Friday, March 26, 2010

Real hardships

We just finished listening to On the Banks of Plum Creek, and I feel profoundly humbled by it. I'm sure she glossed over some bits - everyone is so darn good in these books and always happy and cheerful - but really the stuff they had to live through and they just kept going.

The kids love these books, just as I did as a child, but they don't really see the story the way I do now. It served as a starting point for some conversations about the abundance and materialism we live with, and some conversations about simplicity and charity and responsibility, but what seems to have struck them is the life and death drama of it all.

Hypatia is currently very upset about death. She has come to me crying, worried that I and her dad will die and leave her all alone. She is very angry that people die, and we are spending a lot of energy on helping her come to grips with this reality.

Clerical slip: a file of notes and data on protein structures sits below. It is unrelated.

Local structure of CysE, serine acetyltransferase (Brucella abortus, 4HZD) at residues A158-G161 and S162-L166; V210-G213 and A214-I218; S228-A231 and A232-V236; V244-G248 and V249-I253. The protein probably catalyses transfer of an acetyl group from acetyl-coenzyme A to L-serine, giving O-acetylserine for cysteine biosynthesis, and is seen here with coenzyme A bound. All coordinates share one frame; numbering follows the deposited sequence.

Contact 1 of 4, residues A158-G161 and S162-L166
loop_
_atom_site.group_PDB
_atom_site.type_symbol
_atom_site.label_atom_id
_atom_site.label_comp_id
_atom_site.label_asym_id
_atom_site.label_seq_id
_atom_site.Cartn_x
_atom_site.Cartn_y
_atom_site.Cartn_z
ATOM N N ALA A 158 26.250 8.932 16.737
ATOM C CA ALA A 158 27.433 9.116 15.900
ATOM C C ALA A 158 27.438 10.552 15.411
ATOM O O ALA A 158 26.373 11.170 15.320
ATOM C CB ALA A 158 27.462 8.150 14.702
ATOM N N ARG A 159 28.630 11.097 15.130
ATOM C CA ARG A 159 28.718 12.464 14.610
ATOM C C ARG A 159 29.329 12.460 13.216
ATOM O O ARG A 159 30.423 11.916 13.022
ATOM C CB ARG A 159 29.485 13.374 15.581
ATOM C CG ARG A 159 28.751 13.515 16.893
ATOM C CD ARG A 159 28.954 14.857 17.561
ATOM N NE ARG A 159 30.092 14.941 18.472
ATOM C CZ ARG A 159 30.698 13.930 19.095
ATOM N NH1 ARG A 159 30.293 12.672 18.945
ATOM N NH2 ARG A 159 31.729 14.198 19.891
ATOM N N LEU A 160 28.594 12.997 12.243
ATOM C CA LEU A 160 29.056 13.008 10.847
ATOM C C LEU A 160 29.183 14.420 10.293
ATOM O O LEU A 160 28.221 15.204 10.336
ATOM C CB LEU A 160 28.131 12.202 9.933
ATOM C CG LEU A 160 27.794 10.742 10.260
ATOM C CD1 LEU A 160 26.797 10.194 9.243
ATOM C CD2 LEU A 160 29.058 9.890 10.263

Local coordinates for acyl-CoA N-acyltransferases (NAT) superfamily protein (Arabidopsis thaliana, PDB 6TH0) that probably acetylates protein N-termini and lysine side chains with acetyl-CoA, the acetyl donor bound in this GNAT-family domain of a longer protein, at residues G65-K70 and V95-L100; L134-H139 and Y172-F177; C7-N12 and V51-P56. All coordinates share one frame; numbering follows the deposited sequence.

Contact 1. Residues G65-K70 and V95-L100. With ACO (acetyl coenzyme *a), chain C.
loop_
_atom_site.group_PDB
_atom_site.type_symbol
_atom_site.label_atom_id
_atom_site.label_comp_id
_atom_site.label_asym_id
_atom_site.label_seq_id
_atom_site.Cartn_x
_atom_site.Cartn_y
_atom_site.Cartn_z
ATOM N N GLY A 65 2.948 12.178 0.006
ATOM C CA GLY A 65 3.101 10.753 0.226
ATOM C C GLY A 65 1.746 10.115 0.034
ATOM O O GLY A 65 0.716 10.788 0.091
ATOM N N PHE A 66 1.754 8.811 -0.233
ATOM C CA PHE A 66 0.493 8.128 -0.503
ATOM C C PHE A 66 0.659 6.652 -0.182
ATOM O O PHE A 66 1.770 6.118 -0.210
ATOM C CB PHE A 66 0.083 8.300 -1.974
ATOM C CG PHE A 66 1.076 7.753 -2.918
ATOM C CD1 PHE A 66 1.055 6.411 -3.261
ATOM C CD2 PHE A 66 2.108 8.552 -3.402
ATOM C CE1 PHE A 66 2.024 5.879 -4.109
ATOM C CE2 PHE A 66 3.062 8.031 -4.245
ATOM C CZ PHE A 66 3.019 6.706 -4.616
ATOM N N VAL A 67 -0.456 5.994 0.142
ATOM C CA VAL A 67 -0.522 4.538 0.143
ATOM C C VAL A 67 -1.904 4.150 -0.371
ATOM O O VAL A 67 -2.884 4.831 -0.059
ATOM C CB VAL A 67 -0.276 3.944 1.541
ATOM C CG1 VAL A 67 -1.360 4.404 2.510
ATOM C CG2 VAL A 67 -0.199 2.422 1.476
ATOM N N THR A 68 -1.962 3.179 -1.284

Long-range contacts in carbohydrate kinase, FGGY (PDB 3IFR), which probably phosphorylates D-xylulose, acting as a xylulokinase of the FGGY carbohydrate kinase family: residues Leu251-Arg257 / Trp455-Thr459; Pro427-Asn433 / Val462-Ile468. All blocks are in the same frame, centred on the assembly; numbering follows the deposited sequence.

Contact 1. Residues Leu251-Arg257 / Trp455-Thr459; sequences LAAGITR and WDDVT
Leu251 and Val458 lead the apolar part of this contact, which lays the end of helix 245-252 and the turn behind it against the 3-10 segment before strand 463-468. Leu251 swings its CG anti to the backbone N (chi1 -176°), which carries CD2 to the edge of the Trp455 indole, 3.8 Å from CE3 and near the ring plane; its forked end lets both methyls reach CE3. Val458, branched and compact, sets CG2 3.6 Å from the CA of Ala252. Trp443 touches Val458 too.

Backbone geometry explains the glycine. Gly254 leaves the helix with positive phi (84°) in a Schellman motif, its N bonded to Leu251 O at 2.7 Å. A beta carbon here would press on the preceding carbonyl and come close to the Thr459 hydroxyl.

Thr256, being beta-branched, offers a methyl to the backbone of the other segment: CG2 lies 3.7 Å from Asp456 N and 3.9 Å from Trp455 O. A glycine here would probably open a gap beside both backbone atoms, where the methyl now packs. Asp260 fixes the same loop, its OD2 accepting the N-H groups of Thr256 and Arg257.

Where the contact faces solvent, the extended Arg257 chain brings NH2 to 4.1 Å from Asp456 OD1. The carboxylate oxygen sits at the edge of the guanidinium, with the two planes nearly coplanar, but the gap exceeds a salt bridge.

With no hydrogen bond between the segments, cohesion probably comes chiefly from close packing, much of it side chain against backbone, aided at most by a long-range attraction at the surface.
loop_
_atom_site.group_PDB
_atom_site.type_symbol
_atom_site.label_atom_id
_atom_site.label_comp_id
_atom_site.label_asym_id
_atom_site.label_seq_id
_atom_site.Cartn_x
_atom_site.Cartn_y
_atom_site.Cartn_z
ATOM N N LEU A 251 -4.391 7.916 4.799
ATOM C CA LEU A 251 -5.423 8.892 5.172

And then Carbon seems to feel like he's not good enough. He cried to me the other night, that he wished he could go back in time and change things, because he had been bad so many times and he couldn't stop thinking about them all. When I asked what he had done that was "bad", he cited a time he had made mud when he was supposed to be playing nicely in the yard. I comforted him and we talked about how it is normal human nature to feel regret, and that he really hadn't done anything so very bad.

It's a lot of emotion, seemingly triggered by one book.

1 comment:

  1. This post brings back memories of the nine year change when my daughter was in Waldorf school. Her nine year change actually happened around age 11 and the materials traditionally read around age nine were simply too much for her – stories of struggle with dark undertones. She was not ready to process them and had similar results. Fortunately, a temporary switch in reading material did the trick.